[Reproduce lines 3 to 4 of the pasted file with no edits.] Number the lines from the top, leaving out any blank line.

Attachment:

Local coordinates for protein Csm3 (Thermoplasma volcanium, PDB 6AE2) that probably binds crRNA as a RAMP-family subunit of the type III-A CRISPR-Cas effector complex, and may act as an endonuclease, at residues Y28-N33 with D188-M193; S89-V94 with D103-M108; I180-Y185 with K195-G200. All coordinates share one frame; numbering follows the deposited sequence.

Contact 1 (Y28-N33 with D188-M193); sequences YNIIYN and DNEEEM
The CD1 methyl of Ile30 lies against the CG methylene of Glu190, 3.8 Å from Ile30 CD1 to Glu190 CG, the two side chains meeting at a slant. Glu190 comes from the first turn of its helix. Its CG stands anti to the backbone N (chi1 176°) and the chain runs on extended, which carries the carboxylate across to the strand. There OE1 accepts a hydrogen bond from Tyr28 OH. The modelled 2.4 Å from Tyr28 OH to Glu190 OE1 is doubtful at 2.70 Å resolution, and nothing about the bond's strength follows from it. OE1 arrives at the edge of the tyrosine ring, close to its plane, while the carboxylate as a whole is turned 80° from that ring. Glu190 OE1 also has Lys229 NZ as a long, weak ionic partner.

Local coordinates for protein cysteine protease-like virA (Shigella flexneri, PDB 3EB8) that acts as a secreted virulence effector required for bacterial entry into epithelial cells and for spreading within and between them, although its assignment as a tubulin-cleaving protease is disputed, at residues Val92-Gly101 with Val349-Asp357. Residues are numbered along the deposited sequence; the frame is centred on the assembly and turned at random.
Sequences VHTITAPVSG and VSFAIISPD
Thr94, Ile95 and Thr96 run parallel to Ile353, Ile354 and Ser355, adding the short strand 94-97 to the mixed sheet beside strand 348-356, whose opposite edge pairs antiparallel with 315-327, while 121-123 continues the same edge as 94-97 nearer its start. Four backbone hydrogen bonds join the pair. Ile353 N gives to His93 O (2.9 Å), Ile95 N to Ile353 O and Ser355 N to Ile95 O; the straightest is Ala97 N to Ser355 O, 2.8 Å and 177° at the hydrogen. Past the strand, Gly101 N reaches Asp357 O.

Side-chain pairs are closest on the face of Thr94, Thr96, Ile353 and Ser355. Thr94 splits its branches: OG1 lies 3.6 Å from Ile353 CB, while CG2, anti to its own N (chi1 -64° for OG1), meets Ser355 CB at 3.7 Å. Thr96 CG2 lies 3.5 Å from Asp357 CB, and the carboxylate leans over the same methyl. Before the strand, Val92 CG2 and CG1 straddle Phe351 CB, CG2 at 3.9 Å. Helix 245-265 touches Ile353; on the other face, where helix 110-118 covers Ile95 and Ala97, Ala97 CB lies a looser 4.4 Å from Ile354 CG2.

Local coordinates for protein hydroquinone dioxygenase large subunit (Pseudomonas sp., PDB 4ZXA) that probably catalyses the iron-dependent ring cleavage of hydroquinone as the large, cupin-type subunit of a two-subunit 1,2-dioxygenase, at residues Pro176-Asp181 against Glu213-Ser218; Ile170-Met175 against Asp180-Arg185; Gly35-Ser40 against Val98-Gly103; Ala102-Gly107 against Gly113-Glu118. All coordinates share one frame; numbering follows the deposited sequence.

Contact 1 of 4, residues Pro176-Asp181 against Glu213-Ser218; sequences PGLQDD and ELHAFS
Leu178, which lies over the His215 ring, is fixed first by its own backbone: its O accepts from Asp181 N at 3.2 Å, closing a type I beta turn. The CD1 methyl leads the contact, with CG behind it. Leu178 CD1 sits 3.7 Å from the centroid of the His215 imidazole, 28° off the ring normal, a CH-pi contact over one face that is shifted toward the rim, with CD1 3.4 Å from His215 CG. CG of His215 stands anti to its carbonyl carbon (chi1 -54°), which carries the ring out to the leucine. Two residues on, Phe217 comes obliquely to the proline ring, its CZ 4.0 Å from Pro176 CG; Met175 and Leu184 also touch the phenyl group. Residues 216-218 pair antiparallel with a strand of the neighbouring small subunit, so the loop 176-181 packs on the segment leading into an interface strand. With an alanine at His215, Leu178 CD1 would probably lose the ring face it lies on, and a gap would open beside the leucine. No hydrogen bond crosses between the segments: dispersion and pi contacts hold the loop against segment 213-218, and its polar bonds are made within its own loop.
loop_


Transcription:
The CD1 methyl of Ile30 lies against the CG methylene of Glu190, 3.8 Å from Ile30 CD1 to Glu190 CG, the two side chains meeting at a slant. Glu190 comes from the first turn of its helix. Its CG stands anti to the backbone N (chi1 176°) and the chain runs on extended, which carries the carboxylate across to the strand. There OE1 accepts a hydrogen bond from Tyr28 OH. The modelled 2.4 Å from Tyr28 OH to Glu190 OE1 is doubtful at 2.70 Å resolution, and nothing about the bond's strength follows from it. OE1 arrives at the edge of the tyrosine ring, close to its plane, while the carboxylate as a whole is turned 80° from that ring. Glu190 OE1 also has Lys229 NZ as a long, weak ionic partner.

Local coordinates for protein cysteine protease-like virA (Shigella flexneri, PDB 3EB8) that acts as a secreted virulence effector required for bacterial entry into epithelial cells and for spreading within and between them, although its assignment as a tubulin-cleaving protease is disputed, at residues Val92-Gly101 with Val349-Asp357. Residues are numbered along the deposited sequence; the frame is centred on the assembly and turned at random.